AI can discriminate based on race
Sounds harsh, but black applicants are twice as likely to be refused mortgage as white ones. If the input data used for the algorithm learning reflects such a racial disparity, it can put it into practice pretty fast and start causing more and more denials.
Alternative data can also become the source of AI ‘racism’. Consider the algorithm using the seemingly neutral information on an applicant’s prior fines and arrests. The truth is, such information is not neutral. According to The Washington Post, African-Americans become policing targets much more frequently than white population, and in many cases baselessly.
The same goes for some other types of data. Racial minorities face inequality in income, occupation, and neighborhoods they live in. All of these metrics might become solid reasons for AI to say ‘no’ to a non-white applicant.
AI can discriminate based on age
The longer a credit history, the more we know about a particular person’s creditworthiness. Older people typically have larger credit histories, as there are more financial transactions behind their backs.
The young generation, on the contrary, has less data about their operations, which can become an unfair reason for a credit denial.
AI can discriminate based on education
Consider an AI lending algorithm that analyzes an applicant’s grammar and spelling while making credit decisions. An algorithm might ‘learn’ that bad spelling habits or constant typos point to poor education and, consequently, bad creditworthiness.
In the long run, the algorithm can start avoiding qualifying individuals with writing difficulties or disorders even if those have nothing to do with such people’s ability to pay bills.
Tackling prejudice in lending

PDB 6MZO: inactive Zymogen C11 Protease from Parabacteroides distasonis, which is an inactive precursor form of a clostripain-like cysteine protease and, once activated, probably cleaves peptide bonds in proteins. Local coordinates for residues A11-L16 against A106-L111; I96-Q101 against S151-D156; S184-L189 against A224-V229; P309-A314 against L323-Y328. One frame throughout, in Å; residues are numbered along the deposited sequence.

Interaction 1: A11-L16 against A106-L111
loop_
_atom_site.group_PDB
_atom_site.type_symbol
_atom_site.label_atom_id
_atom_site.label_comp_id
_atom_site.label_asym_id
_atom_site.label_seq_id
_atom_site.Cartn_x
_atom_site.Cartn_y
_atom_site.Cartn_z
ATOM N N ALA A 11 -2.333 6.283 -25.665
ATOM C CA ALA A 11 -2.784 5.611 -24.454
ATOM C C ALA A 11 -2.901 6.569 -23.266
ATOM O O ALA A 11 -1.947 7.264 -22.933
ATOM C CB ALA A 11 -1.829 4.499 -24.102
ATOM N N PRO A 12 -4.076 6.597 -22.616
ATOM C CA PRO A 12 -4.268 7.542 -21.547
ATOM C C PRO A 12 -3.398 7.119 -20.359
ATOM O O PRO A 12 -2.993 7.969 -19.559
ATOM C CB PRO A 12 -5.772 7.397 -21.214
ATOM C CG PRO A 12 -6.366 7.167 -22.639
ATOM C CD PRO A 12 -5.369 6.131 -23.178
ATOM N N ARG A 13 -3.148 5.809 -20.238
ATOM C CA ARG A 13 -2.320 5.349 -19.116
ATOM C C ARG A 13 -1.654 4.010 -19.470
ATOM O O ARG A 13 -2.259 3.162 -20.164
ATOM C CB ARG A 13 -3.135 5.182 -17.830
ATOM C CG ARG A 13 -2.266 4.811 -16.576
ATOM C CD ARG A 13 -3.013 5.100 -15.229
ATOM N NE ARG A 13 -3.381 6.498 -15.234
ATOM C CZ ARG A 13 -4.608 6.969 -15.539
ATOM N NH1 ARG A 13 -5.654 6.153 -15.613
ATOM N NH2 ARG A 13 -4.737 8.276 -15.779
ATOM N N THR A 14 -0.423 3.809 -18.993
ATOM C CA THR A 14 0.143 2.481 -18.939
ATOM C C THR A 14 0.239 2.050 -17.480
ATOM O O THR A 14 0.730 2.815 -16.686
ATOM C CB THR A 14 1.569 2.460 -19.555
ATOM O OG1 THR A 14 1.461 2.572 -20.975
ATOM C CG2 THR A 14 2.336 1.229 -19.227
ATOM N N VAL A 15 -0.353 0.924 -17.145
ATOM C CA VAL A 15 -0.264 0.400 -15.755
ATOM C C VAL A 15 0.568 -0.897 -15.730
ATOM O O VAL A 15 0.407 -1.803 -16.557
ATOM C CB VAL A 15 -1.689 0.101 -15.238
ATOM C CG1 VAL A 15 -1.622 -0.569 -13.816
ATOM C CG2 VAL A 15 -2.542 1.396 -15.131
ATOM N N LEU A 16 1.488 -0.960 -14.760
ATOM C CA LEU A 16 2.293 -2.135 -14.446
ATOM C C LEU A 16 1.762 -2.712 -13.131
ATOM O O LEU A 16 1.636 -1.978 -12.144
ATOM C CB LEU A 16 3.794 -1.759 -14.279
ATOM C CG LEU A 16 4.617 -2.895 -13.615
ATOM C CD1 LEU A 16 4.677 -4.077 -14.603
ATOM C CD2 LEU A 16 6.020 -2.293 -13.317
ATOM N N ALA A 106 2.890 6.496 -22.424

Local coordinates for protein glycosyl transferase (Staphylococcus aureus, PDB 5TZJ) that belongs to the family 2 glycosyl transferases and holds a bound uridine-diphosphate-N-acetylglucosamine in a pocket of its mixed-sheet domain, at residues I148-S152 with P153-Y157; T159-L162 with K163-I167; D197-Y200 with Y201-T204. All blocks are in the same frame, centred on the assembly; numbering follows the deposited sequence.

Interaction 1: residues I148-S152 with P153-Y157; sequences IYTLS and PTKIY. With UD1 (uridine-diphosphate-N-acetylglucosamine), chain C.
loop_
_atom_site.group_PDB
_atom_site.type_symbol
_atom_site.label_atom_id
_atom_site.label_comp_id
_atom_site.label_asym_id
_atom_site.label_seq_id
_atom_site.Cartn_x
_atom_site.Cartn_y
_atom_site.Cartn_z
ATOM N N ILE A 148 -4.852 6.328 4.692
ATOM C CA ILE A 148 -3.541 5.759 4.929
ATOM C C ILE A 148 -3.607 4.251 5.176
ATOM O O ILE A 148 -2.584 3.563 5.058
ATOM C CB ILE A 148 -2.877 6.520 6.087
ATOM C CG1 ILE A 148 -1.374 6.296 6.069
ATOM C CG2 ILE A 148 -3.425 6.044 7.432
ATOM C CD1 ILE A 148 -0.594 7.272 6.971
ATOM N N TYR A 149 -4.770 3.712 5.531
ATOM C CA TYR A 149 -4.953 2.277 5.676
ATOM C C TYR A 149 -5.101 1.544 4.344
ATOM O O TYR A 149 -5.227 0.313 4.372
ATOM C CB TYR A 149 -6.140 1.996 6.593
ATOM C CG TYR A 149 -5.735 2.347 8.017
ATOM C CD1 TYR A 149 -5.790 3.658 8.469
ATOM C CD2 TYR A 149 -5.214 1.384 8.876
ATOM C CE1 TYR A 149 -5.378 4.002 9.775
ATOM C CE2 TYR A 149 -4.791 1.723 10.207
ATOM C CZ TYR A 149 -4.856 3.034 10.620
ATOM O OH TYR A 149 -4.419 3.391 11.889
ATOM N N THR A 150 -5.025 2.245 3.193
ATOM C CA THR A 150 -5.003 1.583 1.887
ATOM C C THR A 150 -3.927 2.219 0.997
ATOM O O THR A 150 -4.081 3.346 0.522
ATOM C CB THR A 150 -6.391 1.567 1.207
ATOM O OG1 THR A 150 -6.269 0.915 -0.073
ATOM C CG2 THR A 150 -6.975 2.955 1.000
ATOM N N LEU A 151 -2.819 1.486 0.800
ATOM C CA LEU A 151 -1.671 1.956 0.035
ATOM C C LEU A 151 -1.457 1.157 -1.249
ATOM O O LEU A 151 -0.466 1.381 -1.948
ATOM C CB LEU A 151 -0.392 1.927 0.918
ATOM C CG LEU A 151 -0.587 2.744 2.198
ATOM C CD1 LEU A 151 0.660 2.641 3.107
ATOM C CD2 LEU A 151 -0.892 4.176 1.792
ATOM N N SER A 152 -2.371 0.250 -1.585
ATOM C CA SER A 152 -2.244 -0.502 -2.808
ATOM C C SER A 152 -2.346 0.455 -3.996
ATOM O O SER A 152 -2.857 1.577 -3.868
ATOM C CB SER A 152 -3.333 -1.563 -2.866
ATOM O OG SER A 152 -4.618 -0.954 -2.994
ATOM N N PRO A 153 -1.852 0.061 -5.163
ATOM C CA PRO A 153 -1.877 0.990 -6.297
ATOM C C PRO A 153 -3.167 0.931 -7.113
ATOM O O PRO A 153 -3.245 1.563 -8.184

Overall, in order to make AI-run loan processes free of bias, it's crucial to make the input data clean from any possible human prejudice, from misogyny and racism to ageism.
To make training data more neutral, organizations should form more diverse AI development teams of both lenders and data scientists, where the former can inform engineers on the specifics of their job. What's more, such financial organizations should train everyone involved in making decisions with AI to adhere and enforce fair and non-discriminatory practices in their work. Otherwise, without taking measures to ensure diversity and inclusivity, lending businesses risk to generate AI algorithms that can severely violate anti-discrimination and fair-lending laws.
Another step toward a fairer AI is to make sure that there are no lending decisions made solely by the algorithm; a human supervisor should assess these decisions before they make a real-life impact. Article 22 of the GDPR stands with it, claiming that people should not be subjected to purely automated decision-making, specifically if this can have a legal effect.
The truth is, it is easier said than done. However, if not addressed, the problem of unintentional AI bias might put lending businesses in a tough spot no less than any intentional act of bias, and only through collective effort of data scientists and lending professionals can we avert imminent risks.